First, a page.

Vegan, Vegetarian, Gluten Free, No Problem in Orlando

Orlando is a large city with many food options, but sometimes when we have special dietary requirements, finding good places to eat can be frustrating.  There is no shortage of vegetarian, vegan and gluten-free choices here in Orlando.

Top Vegetarian Choices

Veggie Garden 1216 E Colonial Dr Ste 11, Orlando, Florida 32803 407-228-1740 Now Open: Mon-Thu 9:00am-8:00pm, Sat 9:00am-9:00pm, Sun 9:00am-8:00pm Cuisine: Vegan-friendly, Take-out, Asian, Vietnamese Serves Vietnamese vegan and vegetarian cuisine. Menu features a signature soup broth which uses over eight kinds of fresh vegetables and fruit. Small and cozy, sit down for a quick bite or take food to-go. Accepts credit cards. Inexpensive.

Dandelion Communitea Café 618 N Thornton Ave (at downtown), Orlando, Florida 32803 407-362-1864 Mon-Sat 11:00am-10:00pm, Sun 11:00am-5:00pm Cuisine: Vegan-friendly Orlando vegetarian cafe and urban teas shop. Provides a friendly and relaxing environment. Find Sweet Tooth vegan goodies here. Moderate.

Woodlands Pure Veg 6040 S Orange Blossom Trail, Orlando, Florida 32809 407-854-3330 Call for hours – tell us Cuisine: Vegan-friendly, Lacto, Indian, Buffet, Catering Vegetarian Indian restaurant features south Indian cuisine. Has a varied. daily lunch buffet. Food can be spicy. Simple decor. Open Tue-Sun lunch and dinner, closed Mon. Moderate.

Vegan Choices

Fresh 24 2816 Corrine Dr, Orlando, Florida 32803 407-897-1355 Mon-Sat 10:00am-6:00pm, Sun 11:00am-4:00pm A produce market selling only local farm fresh produce which arrives at the store within 24 hours of being picked. Daily produce arrivals include hydroponic, organic, and conventional farming.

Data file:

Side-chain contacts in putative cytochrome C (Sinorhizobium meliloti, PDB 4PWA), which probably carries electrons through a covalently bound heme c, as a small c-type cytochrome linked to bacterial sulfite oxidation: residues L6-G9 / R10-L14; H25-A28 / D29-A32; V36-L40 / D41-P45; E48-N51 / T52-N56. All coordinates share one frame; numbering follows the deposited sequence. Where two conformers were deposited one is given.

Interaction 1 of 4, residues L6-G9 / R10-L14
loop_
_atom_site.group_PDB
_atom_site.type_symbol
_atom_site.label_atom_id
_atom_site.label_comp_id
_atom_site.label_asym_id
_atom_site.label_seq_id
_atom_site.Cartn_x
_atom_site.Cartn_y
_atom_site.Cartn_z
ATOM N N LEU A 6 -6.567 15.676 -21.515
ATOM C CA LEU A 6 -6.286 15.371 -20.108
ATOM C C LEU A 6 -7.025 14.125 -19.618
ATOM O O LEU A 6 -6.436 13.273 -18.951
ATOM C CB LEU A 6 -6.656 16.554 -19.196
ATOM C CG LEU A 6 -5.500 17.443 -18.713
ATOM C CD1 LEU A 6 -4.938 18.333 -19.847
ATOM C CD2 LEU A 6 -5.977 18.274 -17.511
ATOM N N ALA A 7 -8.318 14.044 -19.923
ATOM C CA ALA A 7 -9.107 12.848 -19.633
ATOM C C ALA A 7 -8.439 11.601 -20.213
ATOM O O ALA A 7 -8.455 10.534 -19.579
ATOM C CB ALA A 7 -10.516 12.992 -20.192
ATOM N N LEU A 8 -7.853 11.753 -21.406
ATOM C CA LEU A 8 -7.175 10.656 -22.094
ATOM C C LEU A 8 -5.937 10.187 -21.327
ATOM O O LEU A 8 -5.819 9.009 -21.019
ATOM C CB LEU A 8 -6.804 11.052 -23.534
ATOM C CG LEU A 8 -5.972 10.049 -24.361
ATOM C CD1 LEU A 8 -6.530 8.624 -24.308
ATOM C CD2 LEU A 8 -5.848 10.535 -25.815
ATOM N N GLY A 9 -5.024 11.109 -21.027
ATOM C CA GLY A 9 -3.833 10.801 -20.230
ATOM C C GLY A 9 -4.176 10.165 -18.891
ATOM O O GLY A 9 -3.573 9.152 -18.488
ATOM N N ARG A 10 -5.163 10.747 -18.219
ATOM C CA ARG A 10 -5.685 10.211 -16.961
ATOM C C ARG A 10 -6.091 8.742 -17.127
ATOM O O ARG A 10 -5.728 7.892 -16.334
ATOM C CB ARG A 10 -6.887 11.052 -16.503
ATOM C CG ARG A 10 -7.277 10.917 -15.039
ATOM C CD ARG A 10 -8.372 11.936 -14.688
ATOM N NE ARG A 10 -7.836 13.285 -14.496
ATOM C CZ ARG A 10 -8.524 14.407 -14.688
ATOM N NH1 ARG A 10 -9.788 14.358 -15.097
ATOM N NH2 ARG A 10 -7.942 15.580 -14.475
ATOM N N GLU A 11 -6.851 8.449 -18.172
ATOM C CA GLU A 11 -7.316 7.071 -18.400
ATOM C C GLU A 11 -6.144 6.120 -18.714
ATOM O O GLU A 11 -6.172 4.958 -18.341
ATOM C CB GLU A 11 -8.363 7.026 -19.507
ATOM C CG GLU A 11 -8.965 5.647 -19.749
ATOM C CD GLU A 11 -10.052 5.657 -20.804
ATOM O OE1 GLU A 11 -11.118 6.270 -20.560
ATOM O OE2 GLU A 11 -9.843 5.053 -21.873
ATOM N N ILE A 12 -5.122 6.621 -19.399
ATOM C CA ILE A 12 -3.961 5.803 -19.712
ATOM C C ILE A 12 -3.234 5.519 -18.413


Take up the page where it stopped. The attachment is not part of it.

Rhaphsodic Bakery 710 N Mills Ave, Orlando, Florida 32803 407-704-8615 Mon-Thu 11:00am-7:00pm, Fri-Sat 11:00am-8:00pm Vegan except for jars of honey, this bakery makes all-vegan desserts and baked goods and has a cold case with drinks, cakes, cookies, biscuits. Rotating local artwork displays. Free Wi-Fi. Wheelchair accessible. Accepts credit cards.

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Rethinking YALSA: I’m Excited – How About You?

In late April the YALSA Board approved the association’s new organizational plan. If you haven’t read the plan I think you want to. And, if you need some encouragement, check-out what some YALSA Board members are excited about:

photo of Jennifer Korn with teens and a sign that says - excited about the teens first approach

YALSA Board member Jennifer Korn with library teens – they are excited with the Teens First focus.
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Instagram of the Week – May 16

A brief look at ‘grams of interest to engage teens and librarians navigating this social media platform.